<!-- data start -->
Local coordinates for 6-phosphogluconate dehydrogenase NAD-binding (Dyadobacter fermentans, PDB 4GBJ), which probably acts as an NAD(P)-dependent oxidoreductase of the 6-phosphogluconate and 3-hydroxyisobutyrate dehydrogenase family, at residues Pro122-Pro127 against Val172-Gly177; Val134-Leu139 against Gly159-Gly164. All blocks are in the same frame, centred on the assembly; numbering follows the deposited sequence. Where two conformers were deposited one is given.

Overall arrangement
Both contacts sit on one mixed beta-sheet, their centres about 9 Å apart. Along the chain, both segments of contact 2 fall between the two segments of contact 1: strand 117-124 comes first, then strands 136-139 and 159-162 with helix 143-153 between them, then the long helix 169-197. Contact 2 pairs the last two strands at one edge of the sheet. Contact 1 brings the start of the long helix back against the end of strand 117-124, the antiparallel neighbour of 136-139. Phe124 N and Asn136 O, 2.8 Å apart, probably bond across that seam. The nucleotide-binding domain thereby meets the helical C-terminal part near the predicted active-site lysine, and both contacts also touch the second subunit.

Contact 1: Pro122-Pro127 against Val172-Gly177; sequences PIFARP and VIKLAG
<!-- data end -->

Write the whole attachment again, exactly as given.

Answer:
Local coordinates for 6-phosphogluconate dehydrogenase NAD-binding (Dyadobacter fermentans, PDB 4GBJ), which probably acts as an NAD(P)-dependent oxidoreductase of the 6-phosphogluconate and 3-hydroxyisobutyrate dehydrogenase family, at residues Pro122-Pro127 against Val172-Gly177; Val134-Leu139 against Gly159-Gly164. All blocks are in the same frame, centred on the assembly; numbering follows the deposited sequence. Where two conformers were deposited one is given.

Overall arrangement
Both contacts sit on one mixed beta-sheet, their centres about 9 Å apart. Along the chain, both segments of contact 2 fall between the two segments of contact 1: strand 117-124 comes first, then strands 136-139 and 159-162 with helix 143-153 between them, then the long helix 169-197. Contact 2 pairs the last two strands at one edge of the sheet. Contact 1 brings the start of the long helix back against the end of strand 117-124, the antiparallel neighbour of 136-139. Phe124 N and Asn136 O, 2.8 Å apart, probably bond across that seam. The nucleotide-binding domain thereby meets the helical C-terminal part near the predicted active-site lysine, and both contacts also touch the second subunit.

Contact 1: Pro122-Pro127 against Val172-Gly177; sequences PIFARP and VIKLAG